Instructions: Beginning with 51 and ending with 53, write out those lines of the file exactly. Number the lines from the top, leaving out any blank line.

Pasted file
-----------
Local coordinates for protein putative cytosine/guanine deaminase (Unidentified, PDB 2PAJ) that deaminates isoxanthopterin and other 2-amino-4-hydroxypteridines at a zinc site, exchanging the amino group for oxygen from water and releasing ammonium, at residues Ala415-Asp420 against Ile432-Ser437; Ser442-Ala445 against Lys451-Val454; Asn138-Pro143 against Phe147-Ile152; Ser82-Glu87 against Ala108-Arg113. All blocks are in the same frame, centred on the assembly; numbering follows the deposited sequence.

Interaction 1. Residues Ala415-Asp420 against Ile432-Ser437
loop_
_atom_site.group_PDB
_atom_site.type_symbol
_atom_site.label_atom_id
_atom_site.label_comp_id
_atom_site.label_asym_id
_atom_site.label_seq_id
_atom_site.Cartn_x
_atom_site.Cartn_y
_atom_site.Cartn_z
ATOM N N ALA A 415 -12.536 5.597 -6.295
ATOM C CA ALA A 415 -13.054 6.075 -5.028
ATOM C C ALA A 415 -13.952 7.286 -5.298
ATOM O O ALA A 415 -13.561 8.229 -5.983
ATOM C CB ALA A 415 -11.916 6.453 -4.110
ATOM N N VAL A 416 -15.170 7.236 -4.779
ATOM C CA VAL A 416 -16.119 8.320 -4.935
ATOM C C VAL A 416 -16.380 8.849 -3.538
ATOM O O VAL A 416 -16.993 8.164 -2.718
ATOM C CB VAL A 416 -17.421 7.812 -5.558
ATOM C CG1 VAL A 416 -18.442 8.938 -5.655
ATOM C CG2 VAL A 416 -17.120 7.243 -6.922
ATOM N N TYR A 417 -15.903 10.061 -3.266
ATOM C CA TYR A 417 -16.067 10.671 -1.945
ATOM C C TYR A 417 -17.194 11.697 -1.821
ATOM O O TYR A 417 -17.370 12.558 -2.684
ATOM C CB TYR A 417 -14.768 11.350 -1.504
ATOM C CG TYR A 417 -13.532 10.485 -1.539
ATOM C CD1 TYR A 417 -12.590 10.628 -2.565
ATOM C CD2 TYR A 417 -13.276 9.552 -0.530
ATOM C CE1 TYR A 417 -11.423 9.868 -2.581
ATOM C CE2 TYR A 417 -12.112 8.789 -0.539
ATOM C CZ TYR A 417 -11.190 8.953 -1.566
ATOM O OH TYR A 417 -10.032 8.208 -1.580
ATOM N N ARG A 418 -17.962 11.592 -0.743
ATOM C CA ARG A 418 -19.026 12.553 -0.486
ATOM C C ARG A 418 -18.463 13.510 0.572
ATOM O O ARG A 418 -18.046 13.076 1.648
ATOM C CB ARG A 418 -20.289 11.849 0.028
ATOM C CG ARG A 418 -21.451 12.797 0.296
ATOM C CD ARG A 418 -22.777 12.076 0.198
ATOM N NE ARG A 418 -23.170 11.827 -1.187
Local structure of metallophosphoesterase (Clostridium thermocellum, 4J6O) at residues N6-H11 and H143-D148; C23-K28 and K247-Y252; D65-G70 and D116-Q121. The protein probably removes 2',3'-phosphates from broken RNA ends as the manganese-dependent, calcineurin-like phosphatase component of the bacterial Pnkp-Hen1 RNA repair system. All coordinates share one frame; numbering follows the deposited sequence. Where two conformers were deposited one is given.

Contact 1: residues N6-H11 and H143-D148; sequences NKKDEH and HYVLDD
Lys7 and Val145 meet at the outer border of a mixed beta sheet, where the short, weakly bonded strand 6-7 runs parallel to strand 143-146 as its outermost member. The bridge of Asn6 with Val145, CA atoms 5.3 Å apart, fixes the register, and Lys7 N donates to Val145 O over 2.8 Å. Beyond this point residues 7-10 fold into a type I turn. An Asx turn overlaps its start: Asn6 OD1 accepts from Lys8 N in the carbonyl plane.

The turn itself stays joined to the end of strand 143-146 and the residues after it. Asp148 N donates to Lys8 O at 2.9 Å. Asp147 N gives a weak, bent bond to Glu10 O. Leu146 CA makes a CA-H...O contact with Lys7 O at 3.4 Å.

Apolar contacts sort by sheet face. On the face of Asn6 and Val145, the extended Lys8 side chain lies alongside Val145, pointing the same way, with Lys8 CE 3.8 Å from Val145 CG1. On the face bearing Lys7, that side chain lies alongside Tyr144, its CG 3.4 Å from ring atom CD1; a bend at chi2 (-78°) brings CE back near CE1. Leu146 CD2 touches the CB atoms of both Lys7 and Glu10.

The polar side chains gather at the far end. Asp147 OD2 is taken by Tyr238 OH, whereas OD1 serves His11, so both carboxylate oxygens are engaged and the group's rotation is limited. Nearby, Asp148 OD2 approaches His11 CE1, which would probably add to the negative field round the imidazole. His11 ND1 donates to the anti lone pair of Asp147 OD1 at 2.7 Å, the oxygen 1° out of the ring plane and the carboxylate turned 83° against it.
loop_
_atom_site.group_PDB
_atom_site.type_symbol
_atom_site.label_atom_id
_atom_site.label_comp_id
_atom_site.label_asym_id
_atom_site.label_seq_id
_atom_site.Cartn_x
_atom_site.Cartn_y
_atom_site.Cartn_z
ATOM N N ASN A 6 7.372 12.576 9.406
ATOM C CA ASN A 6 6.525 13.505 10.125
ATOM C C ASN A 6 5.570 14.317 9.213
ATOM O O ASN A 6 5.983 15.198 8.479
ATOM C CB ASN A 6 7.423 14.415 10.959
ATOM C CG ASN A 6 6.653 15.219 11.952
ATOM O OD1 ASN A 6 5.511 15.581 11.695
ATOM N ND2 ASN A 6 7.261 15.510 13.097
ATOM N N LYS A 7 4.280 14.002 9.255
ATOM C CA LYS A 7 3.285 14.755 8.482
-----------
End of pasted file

loop_
_atom_site.group_PDB
_atom_site.type_symbol